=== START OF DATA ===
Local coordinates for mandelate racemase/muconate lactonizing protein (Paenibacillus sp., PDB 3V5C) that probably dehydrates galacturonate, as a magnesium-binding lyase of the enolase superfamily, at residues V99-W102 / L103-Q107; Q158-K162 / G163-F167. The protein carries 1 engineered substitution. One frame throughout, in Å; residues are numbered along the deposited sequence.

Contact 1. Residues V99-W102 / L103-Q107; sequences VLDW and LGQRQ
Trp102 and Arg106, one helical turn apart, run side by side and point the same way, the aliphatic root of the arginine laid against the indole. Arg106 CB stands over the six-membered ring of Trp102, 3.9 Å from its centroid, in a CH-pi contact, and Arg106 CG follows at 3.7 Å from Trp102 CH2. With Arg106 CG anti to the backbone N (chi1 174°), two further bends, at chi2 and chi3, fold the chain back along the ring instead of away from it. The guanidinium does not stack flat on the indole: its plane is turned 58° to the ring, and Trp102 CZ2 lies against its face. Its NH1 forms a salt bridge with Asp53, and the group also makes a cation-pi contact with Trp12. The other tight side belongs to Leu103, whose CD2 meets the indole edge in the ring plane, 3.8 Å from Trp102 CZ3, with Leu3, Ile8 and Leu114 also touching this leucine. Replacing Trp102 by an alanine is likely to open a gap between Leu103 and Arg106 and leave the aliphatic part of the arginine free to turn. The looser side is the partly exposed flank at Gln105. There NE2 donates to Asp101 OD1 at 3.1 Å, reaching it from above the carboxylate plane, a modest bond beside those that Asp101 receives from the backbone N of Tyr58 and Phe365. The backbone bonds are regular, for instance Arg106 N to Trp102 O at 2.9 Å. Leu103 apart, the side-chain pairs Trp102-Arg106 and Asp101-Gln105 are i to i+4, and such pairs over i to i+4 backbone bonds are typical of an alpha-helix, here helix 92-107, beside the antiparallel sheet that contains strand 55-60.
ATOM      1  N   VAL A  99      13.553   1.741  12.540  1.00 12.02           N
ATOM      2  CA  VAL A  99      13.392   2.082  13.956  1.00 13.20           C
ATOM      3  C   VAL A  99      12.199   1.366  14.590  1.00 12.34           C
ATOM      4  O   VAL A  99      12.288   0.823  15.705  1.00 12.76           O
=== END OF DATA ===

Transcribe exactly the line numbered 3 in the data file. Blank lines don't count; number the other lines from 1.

Trp102 and Arg106, one helical turn apart, run side by side and point the same way, the aliphatic root of the arginine laid against the indole. Arg106 CB stands over the six-membered ring of Trp102, 3.9 Å from its centroid, in a CH-pi contact, and Arg106 CG follows at 3.7 Å from Trp102 CH2. With Arg106 CG anti to the backbone N (chi1 174°), two further bends, at chi2 and chi3, fold the chain back along the ring instead of away from it. The guanidinium does not stack flat on the indole: its plane is turned 58° to the ring, and Trp102 CZ2 lies against its face. Its NH1 forms a salt bridge with Asp53, and the group also makes a cation-pi contact with Trp12. The other tight side belongs to Leu103, whose CD2 meets the indole edge in the ring plane, 3.8 Å from Trp102 CZ3, with Leu3, Ile8 and Leu114 also touching this leucine. Replacing Trp102 by an alanine is likely to open a gap between Leu103 and Arg106 and leave the aliphatic part of the arginine free to turn. The looser side is the partly exposed flank at Gln105. There NE2 donates to Asp101 OD1 at 3.1 Å, reaching it from above the carboxylate plane, a modest bond beside those that Asp101 receives from the backbone N of Tyr58 and Phe365. The backbone bonds are regular, for instance Arg106 N to Trp102 O at 2.9 Å. Leu103 apart, the side-chain pairs Trp102-Arg106 and Asp101-Gln105 are i to i+4, and such pairs over i to i+4 backbone bonds are typical of an alpha-helix, here helix 92-107, beside the antiparallel sheet that contains strand 55-60.